Aiyya – Movie Review
Posted by FATEMA H.KAGALWALA on October 13, 2012 | No Comments
PRODUCER – Anurag Kashyap, Guneet Monga
DIRECTOR – Sachin Kundalkar
WRITER – Sachin Kundalkar
CAST – Rani Mukerji, Prithviraj Sukumaran, Subodh Bhave, Satish Alekar, Kishori Ballal
MUSIC – Amit Trivedi
Spoofs are fine and so are tributes, especially to cinema, its dreams and dramas. Aiyya does a bit of it all, meandering merrily through its sketchy story and sketchier ending.
It is centred around Meenakshi, a middle-class Maharashtrian girl, a dreamer and film buff who also has a very strong sense of smell. Among her whacky family’s moves to get her married arranged she is wishing for her dream-man to come and sweep her off her feet. Something similar happens when she meets Surya (Prithivraj), art student at the Fine Arts College she works at and mystery man to boot. Entranced by his smell she follows him around like a puppy even as she keeps up with the marriage drama at home. A groom Madhav, (Subodh Bhave) is fixed and so are the dates. And on the other hand mystery man refuses to even acknowledge her existence.
Excessive quirk and outlandish characters people this narrative of a seemingly normal and middle-class family and informs the tone of the entire film too. Intentionally over-the-top, every character speaks and acts with exaggerated expressions at optimum decibel levels. While this adds to the fun in the beginning it begins to get tiring after a while especially since the story never seems to catch up.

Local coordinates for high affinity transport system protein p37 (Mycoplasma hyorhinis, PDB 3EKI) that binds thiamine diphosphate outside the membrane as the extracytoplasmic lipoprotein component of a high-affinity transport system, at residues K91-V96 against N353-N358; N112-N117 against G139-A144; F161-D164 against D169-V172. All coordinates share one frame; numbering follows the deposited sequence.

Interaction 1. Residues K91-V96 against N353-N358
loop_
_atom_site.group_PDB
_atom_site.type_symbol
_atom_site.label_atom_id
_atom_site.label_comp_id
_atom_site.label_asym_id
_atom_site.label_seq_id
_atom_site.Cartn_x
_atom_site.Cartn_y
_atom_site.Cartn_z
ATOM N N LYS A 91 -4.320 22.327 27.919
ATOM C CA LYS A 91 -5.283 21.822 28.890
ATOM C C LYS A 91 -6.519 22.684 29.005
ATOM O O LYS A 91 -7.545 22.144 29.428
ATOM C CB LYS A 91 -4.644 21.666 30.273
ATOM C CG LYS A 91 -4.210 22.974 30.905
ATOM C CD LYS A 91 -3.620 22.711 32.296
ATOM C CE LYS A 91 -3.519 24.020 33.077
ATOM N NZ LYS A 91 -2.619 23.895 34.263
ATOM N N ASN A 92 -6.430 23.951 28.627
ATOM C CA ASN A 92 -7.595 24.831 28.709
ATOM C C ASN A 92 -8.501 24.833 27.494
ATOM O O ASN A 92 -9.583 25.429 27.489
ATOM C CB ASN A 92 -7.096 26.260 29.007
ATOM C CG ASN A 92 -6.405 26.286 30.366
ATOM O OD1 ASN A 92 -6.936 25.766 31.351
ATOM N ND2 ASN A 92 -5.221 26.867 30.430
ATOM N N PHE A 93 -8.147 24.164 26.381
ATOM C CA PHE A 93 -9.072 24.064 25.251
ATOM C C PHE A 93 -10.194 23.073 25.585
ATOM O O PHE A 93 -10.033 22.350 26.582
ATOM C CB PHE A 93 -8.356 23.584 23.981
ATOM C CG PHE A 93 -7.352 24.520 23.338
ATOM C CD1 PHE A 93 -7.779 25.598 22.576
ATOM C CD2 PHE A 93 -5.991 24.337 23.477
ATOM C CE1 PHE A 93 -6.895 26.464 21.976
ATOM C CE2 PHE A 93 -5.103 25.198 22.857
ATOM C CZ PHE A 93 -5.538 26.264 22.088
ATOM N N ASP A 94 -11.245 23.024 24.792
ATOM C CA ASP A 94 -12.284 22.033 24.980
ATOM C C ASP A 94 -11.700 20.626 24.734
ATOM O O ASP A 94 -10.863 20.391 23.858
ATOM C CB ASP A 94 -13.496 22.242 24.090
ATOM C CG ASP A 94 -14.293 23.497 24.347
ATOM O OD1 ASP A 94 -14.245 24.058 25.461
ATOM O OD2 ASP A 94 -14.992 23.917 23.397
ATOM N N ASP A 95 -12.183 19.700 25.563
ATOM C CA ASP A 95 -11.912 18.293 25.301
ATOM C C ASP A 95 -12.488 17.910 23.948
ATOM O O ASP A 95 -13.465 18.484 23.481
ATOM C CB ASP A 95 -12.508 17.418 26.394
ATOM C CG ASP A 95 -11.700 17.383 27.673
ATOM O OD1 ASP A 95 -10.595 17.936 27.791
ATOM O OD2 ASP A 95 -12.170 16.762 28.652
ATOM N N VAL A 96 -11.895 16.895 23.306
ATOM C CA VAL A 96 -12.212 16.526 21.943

There are sparks of originality in debutante director Sachin Kundalkar’s narrative, especially in the extremely bizarre characters like the wheelchair-bound, hyper-energetic, blind grandmother and the unexplainably eccentric Maina, Meenakshi’s colleague. This originality however is undermined by a heavily text-book narrative that seems to have refused to concede to the editor. There is glamour in elaborately shot, uber-masala item songs with Dreamum, Wakepum done exactly in the style of Tamil cinema. Justified as a dream sequence of Meenakshi since Surya is a Tamilian, the song unfortunately comes across as a spoof in bad taste. Amit Trivedi’s score seems template-like except the gloriously whacky “What to do”.
The real obstacle in enjoying the film however lies in its very superficial story-telling. Characters remain strictly bound by the need to entertain and the quirk never leaves a gap for us to see what, if anything at all is really behind these men and women. The climax of Madhav and Surya’s characters seems nothing short of convenient writing without a semblance of real characterisation. Yet, within those limitations both perform with restrain. Prithviraj gets little to do except being flaunted for the female gaze and at times it is really Madhav we are rooting for.
Rani Mukherjee as Meenakshi is meant to hold the film together which she does by default given that she is present in every scene. She portrays her character’s dreaminess and flaky-headed filminess as a sport but her character too, like all others is fragmented. Neither is she shy of over-doing it all, something she does without a sense of really enjoying it.
Aiyya mixes Bollywood conventions with some originality but with a very amateurish treatment. And it is precisely this that takes all the fun out of an otherwise interesting package.